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Earn Serious Grilling Cred with these Top Tips for a Great Steak

Earn Serious Grilling Cred with these Top Tips for a Great Steak


Earn Serious Grilling Cred with these Top Tips for a Great Steak

How do the pricey steakhouses do it? A perfect cut of beef charred on the outside and tender on the inside. Grilling a steak correctly takes some practice and Barbecue Country is sharing their tips to achieve that mouth-watering steakhouse taste, right in your own backyard.

 

1. Select the Right Steak

Look for well-marbled steaks. Fat promotes both a ton of flavour and tenderness. Here are some of our favourites:

 

Ribeye

A flavourful, well-marbled cut of meat with a high fat content from the rib section of the cow.  However, because of that extra fat, ribeye needs to be trimmed and causes some grill flare-ups.

Strip Steak or New York Strip

A tender but somewhat chewy cut that comes from the rear of the cow. The beefy flavour isn’t as pronounced as the ribeye but is still well-marbled and flavourful. Because there isn’t as much fat, it doesn’t need to be trimmed and causes less flare-ups. 

 

T-bone

The t-shaped bone that gives this steak its name joins two types of steak in one piece of meat: the soft tenderloin and the richer, chewier strip steak. When grilling a T-bone, position the tenderloin (the less marbled area) away from the direct heat as it cooks quicker than the strip steak portion of the cut.

 

Flank

The flank steak is thin and comes from the belly of the cow, near the back leg, and is rich in flavour. To preserve tenderness, flank steak is always served sliced against the grain.

 

Hanger

Another thin cut that comes from the front of the belly of the cow that "hangs" down. This cut has a strong beef flavour and marinates very well due to looser muscle fibers that soak it all up.

 

Skirt

This thin, fatty cut comes from the diaphragm of the cow and does very well with high heat searing. Like the flank steak, serve sliced, against the grain.

 

2. Bring to Room Temperature and Season

Remove steaks from the fridge at least 30 minutes prior to grilling. Bringing the meat to room temperature is a crucial step in the grilling process.

Liberally season the steak with salt right before grilling. Follow this simple rule of thumb for how much salt to use:

½ teaspoon of kosher salt (or ¼ table salt) per pound of meat.

For thin cuts of meat, use a marinade and add some sugar into the mix to help tenderize the meat. Leave refrigerated for 4 or more hours, if you can. Again, bring to room temperature before grilling.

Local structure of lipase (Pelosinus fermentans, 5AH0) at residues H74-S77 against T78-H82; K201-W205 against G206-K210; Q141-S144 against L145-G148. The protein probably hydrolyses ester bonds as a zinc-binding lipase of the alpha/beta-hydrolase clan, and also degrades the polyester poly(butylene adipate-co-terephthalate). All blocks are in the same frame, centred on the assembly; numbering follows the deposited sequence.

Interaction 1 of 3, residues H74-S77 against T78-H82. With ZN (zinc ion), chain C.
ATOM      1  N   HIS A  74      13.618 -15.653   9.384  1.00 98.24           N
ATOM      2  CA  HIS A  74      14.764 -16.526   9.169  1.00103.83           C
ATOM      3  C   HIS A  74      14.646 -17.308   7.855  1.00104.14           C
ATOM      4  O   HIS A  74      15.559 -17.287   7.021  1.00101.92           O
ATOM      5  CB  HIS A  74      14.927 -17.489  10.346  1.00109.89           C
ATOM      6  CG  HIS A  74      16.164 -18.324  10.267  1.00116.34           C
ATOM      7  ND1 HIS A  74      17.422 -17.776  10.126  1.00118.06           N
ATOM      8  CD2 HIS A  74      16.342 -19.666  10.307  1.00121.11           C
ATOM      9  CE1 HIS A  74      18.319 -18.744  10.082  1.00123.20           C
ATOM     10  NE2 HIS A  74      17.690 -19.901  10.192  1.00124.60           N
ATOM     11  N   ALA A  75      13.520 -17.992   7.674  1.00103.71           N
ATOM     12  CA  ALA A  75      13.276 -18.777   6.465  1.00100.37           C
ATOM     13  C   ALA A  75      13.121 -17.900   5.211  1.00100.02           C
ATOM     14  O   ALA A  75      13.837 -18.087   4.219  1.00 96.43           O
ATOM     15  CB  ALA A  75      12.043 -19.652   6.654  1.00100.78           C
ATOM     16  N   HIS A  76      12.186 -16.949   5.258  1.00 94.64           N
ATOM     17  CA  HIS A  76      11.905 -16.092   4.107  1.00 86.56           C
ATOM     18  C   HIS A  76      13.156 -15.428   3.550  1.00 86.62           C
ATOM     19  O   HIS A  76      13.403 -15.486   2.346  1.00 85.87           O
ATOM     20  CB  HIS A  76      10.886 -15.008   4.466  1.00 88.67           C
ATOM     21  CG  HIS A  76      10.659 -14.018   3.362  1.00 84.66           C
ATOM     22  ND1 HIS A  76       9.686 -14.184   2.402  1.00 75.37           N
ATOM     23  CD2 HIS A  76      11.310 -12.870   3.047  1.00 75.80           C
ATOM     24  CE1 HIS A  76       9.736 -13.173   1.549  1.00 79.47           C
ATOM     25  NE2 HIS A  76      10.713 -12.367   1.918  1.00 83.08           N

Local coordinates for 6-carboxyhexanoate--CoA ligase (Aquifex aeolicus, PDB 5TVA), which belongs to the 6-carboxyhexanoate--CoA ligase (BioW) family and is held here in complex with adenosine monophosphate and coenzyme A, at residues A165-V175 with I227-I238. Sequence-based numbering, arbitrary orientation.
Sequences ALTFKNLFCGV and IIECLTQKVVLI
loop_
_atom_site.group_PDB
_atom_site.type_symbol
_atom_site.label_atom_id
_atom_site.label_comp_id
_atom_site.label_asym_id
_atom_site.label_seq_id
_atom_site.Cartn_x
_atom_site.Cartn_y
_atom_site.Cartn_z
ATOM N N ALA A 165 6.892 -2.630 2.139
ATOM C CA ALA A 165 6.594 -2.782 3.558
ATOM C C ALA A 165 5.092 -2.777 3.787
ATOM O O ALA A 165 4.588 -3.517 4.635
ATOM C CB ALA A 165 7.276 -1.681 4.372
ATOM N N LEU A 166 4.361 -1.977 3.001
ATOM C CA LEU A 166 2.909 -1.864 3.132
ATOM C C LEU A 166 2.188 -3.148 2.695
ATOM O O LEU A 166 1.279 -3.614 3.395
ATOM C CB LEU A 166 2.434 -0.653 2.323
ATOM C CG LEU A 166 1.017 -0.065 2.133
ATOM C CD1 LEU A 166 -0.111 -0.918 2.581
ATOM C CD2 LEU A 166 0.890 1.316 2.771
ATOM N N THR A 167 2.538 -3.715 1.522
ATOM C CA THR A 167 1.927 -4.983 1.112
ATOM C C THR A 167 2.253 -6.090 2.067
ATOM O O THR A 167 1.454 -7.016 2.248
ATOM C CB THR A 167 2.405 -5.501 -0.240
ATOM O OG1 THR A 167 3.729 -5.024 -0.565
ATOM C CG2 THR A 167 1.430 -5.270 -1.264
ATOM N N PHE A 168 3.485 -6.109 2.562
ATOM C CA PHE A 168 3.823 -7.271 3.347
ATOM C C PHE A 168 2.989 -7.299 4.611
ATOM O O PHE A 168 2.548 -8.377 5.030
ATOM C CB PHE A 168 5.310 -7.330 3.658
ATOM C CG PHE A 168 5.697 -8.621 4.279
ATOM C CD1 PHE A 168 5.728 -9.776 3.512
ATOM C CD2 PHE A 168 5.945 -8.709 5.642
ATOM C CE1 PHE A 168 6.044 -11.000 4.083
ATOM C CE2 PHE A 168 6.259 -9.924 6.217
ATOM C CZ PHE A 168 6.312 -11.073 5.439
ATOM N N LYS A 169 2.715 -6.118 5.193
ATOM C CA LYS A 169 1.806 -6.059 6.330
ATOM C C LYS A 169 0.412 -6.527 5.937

3. Prep a Two Zone Grill

Whether you’re using charcoal or gas, we recommend setting up a two zone grill. This allows more control over how your food cooks. Build one area with intense, direct heat and the other with less hot, indirect heat. For a gas grill, just fire up one side of the grill and leave the other side off. For charcoal, arrange the lit, ashed-over coals on one side of the grill.

 

4. Reverse Sear Thick Steaks

For a steak that's 1 1/2 inches thick or more, the best strategy to ensure perfectly charred meat on the outside and cooked to desired doneness in the middle, is the reverse sear.

Start the steak over indirect heat (225°F), close the lid and let cook until 10-15 degrees below your target temperature.

Then go ahead and crank the direct heat up even more! Move the steak over the hotter direct-heat section of the grill for a final quick sear of just a few minutes per side.

 

5. Sear Thin Steaks Over Direct Heat

For a steak that's less than 1 1/2 inches thick, grill it over direct heat, flipping the meat about every minute until it reaches the desired temperature. Flipping the meat ensures that the surface browns evenly but that the middle of the steak doesn't cook too quickly.

 

6. Hit the Desired Doneness Temperature

As you’re measuring the temperature, please note that the internal temperature of the meat will rise another 5 degrees as the meat rests.

Rare (a cool red center): 125°F/52°C

Medium Rare (a cool red center): 135°F/57°C

Medium (a warm red center): 145°F/63°C

Medium Well (slightly pink center): 150°F/66°C

Well Done (very little to no pink): 160°F/71°C

 

7. Rest the Steak and Serve

That steak sure does look great! And you want to dig in and devour it. But letting it hang out for just 5 minutes helps trap all of its juices into the fibers of the meat. If you cut into it too soon, all of that flavour will run out onto the plate.

 

Now that you know the basics of grilling the perfect steak, start experimenting with different spices and marinades. Barbecue Country has you covered with an extensive variety in our store. Come check us out in person or online.

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